I’m taking this course on Buddhism and Modern Psychology and I had to write a paper on the Buddhist concept of the “Not-Self”. I thought it would be fun to post it and see if it sparked conversation. For what it’s worth, here it is:
The Buddha suggests that the self is not made up of consciousness, form (body), feelings, perceptions and mental formations because that is all impermanent “This is not mine, this I am not, this is not my self.” The principal argument here is that this will lead to disenchantment which then leads to dispassion and thus to liberation. As I was taking notes I noticed that I drew the diagram with the 5 aggregates and then put in large letters off to the side: “This is not-self”. That got me thinking. Perhaps the 5 aggregates are the not-self when we cease to cling to them as lifelines for survival and instead see them as a vehicle to use on the path to enlightenment. In other words, they are not the permanent, solid, tangible things we tend to perceive them as but instead they are the impermanent, mist-like veil that we can lift to discover the true essence of self which is not self.
Perhaps consciousness is what is being liberated. Perhaps there is a self and it becomes transformed by releasing that which is impermanent. Maybe the big ah ha moment here is realizing that you don’t HAVE to own the aggregates. Maybe it’s possible to identify in another way. My thought is that the aspiration for liberation is not clinging to the mental and physical parts of our being as self. Deeds without a do-er. Thoughts without a thinker. Taoism suggests “We do without doing and everything gets done.”
“Knowing the nature of things and direct[ing] your efforts accordingly is like flowing along with the current and it will make achieving something effortless.”
Therefore, doing nothing is still doing something. Which supports the idea that this not-self concept is reached through meditative practice and is revealed. I put a lot of emphasis on doing. I go to the gym to workout my body and stay healthy. I ride my bike to different places to spend time with my friends. I read books to stimulate my mind. All of this is doing and isn’t it interesting that being is even in the name we call ourselves - human being. Am I a human being? Am I a human doing? It is the being that needs to be taking place in order to find the not self - the liberation from the 5 aggregates. In my opinion there is a self and a not-self because I don’t think you can have one without the other - as if it’s a coin with 2 sides and the journey is finding the other side.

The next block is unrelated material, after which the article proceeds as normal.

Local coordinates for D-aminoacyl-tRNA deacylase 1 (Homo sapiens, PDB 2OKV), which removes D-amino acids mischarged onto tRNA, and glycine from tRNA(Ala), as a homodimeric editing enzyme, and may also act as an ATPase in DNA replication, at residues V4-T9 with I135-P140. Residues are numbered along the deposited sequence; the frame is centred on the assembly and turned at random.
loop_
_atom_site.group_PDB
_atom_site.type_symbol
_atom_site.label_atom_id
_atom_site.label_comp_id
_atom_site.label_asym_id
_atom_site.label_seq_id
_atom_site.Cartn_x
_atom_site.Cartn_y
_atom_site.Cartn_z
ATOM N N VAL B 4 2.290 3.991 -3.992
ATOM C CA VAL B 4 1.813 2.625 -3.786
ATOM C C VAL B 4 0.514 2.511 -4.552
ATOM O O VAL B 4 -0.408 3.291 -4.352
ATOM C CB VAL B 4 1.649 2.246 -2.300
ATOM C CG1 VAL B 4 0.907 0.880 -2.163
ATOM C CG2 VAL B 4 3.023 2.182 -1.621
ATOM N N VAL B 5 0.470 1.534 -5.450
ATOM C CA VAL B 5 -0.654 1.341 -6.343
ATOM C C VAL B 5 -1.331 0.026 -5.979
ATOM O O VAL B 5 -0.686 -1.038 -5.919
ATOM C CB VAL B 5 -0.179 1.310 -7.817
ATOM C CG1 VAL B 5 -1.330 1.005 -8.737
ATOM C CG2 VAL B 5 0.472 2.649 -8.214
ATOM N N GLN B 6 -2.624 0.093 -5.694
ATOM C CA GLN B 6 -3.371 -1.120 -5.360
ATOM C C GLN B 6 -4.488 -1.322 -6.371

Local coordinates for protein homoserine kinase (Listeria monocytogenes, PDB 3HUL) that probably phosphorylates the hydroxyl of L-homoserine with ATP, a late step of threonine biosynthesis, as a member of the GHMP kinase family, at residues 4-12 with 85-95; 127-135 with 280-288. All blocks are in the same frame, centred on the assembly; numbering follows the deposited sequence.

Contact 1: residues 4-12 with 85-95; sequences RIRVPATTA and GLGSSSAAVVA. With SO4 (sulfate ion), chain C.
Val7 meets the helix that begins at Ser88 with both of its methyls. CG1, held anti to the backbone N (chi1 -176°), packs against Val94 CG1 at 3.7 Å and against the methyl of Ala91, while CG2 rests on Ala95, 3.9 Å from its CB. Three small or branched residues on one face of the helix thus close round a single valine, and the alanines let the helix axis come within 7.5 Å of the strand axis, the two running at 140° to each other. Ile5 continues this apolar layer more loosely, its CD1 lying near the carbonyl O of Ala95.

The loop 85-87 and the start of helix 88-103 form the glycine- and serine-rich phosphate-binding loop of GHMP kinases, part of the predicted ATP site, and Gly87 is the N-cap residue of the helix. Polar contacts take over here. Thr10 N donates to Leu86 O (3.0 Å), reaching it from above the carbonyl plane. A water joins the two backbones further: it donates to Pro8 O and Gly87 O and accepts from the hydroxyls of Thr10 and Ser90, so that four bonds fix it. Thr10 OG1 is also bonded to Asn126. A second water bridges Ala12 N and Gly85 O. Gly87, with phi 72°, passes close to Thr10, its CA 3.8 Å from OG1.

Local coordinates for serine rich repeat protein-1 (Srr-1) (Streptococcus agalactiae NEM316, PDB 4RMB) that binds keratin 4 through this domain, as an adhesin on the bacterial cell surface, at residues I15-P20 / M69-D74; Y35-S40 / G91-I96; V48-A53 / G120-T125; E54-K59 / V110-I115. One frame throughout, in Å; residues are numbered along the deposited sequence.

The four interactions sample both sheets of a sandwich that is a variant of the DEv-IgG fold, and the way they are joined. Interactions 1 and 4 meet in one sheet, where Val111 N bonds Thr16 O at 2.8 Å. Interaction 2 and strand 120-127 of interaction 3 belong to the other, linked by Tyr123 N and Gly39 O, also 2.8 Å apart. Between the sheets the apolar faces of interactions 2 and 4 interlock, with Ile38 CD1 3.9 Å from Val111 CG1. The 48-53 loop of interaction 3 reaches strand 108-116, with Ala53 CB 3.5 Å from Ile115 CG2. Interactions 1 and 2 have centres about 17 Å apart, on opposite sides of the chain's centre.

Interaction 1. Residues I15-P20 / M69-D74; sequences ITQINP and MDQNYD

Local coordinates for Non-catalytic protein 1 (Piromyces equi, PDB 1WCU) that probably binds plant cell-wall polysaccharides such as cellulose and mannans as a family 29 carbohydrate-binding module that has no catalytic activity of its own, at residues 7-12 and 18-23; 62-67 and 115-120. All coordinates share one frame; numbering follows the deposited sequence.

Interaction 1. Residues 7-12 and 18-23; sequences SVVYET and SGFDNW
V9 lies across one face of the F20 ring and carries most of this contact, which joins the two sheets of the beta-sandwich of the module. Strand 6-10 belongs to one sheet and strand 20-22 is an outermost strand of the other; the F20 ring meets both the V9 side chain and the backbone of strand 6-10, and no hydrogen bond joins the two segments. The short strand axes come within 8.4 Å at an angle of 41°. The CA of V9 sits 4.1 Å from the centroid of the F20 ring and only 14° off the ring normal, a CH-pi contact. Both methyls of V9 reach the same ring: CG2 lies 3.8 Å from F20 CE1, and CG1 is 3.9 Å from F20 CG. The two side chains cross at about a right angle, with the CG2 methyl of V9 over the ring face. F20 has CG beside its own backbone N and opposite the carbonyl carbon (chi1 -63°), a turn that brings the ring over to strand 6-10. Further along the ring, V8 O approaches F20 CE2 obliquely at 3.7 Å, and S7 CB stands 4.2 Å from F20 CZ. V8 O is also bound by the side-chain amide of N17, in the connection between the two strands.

What I’m positing is that because we know that those things are not-self we can use them to find the path to self - that true self that lies somewhere beyond consciousness, form, feelings, perceptions and mental formations. Which would then put the idea of this as a pursuit (as in the doing of something) as opposed to a practice (as in the being of something) into play. Meaning that talking about it is something you can do but it won’t get the job done. The true path lies in the not doing and instead the practice of being. The Buddha says that the source of suffering is clinging to that which is impermanent and it’s all impermanent - including the 5 aggregates and yet if we don’t cling to those things (erroneously believing them to be tangible and solid things on which to build a secure and enjoyable life) then who exactly are we and how are we defined? Is the not self a way of being that is a place where we are no longer filling in our own stories? I talk a lot about “filling in your/my own story”. What I mean by that is I think there is a way to be that doesn’t make assumptions of situations. In other words, I see something that I perceive is similar to something that I’ve seen before but I don’t fill in my own story or my own understanding of the situation or the person or the relationship, etc. Instead, I approach it without any preconceived mental content - tabula rasa - in order to see it more clearly. Perhaps that’s a way of practicing the not self - not relying on my past experience or my feelings or my perceptions and instead allowing the fullness of my experience to wash over and around me as I enjoy my passions, my understandings, my desires but only as if they are something unattached from my being but still within the flow of this time/space reality. And then, in the practice, discovering the not-self.